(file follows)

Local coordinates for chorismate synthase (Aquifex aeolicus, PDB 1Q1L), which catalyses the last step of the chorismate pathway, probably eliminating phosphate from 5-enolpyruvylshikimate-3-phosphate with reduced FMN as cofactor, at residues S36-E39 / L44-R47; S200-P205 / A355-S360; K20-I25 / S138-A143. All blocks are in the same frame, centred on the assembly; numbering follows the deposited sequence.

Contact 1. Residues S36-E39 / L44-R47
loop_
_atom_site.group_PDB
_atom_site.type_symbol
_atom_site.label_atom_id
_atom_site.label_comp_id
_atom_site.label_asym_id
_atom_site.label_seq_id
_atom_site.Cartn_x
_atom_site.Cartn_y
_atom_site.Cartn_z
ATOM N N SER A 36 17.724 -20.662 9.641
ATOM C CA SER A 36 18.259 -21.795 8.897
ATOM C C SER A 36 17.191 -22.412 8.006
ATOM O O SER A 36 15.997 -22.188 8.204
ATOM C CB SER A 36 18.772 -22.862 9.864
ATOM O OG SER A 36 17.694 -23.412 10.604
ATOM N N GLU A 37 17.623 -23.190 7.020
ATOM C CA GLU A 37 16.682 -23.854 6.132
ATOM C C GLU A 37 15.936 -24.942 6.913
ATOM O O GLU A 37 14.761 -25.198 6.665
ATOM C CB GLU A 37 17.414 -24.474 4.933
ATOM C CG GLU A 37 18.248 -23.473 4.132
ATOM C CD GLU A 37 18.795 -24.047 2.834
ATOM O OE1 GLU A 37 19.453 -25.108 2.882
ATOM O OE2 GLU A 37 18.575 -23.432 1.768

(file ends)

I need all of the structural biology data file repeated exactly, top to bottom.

Local coordinates for chorismate synthase (Aquifex aeolicus, PDB 1Q1L), which catalyses the last step of the chorismate pathway, probably eliminating phosphate from 5-enolpyruvylshikimate-3-phosphate with reduced FMN as cofactor, at residues S36-E39 / L44-R47; S200-P205 / A355-S360; K20-I25 / S138-A143. All blocks are in the same frame, centred on the assembly; numbering follows the deposited sequence.

Contact 1. Residues S36-E39 / L44-R47
loop_
_atom_site.group_PDB
_atom_site.type_symbol
_atom_site.label_atom_id
_atom_site.label_comp_id
_atom_site.label_asym_id
_atom_site.label_seq_id
_atom_site.Cartn_x
_atom_site.Cartn_y
_atom_site.Cartn_z
ATOM N N SER A 36 17.724 -20.662 9.641
ATOM C CA SER A 36 18.259 -21.795 8.897
ATOM C C SER A 36 17.191 -22.412 8.006
ATOM O O SER A 36 15.997 -22.188 8.204
ATOM C CB SER A 36 18.772 -22.862 9.864
ATOM O OG SER A 36 17.694 -23.412 10.604
ATOM N N GLU A 37 17.623 -23.190 7.020
ATOM C CA GLU A 37 16.682 -23.854 6.132
ATOM C C GLU A 37 15.936 -24.942 6.913
ATOM O O GLU A 37 14.761 -25.198 6.665
ATOM C CB GLU A 37 17.414 -24.474 4.933
ATOM C CG GLU A 37 18.248 -23.473 4.132
ATOM C CD GLU A 37 18.795 -24.047 2.834
ATOM O OE1 GLU A 37 19.453 -25.108 2.882
ATOM O OE2 GLU A 37 18.575 -23.432 1.768